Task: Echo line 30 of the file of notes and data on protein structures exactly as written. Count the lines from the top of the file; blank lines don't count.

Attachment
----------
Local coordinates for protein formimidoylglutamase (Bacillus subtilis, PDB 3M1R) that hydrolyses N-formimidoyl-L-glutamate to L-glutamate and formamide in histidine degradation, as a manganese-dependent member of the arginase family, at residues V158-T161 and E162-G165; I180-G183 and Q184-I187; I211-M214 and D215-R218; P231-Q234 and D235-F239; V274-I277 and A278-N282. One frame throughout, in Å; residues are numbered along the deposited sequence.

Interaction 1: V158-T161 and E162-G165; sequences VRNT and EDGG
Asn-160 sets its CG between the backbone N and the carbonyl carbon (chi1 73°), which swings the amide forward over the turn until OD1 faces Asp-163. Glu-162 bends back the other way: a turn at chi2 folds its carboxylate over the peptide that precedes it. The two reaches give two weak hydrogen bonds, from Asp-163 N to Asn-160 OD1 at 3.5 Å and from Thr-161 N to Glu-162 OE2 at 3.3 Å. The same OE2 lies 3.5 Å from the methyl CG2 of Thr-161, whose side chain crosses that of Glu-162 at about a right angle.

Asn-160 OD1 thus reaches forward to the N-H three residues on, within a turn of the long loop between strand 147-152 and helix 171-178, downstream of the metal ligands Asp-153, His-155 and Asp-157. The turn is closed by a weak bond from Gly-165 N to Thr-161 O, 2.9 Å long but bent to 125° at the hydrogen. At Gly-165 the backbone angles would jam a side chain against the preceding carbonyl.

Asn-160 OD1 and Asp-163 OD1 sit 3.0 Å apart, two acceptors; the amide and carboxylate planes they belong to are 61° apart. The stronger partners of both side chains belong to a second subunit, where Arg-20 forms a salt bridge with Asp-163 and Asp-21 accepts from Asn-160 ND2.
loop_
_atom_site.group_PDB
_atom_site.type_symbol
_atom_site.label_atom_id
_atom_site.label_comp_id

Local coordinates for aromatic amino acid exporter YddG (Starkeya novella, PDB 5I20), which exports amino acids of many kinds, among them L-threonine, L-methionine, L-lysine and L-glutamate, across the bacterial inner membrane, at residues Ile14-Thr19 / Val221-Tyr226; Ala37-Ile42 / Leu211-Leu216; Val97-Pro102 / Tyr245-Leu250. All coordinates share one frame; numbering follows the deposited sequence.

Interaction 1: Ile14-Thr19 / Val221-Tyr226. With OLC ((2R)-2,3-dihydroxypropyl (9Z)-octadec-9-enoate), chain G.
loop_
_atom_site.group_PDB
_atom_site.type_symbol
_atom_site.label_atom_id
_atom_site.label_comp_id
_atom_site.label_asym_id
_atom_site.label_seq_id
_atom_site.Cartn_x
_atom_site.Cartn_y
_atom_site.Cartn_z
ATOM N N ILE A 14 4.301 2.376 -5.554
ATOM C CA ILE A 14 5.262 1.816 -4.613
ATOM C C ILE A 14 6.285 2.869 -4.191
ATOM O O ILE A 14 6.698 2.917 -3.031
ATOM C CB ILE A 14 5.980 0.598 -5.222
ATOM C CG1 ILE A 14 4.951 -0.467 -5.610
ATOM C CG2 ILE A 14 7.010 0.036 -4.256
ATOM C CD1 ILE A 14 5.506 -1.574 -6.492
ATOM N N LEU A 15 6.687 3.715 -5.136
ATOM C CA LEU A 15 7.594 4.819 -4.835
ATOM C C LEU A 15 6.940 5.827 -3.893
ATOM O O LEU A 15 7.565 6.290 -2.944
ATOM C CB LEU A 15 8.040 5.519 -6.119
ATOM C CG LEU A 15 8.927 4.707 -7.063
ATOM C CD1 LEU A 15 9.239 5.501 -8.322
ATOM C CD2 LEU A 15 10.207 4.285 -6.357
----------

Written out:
ATOM C CD1 ILE A 14 5.506 -1.574 -6.492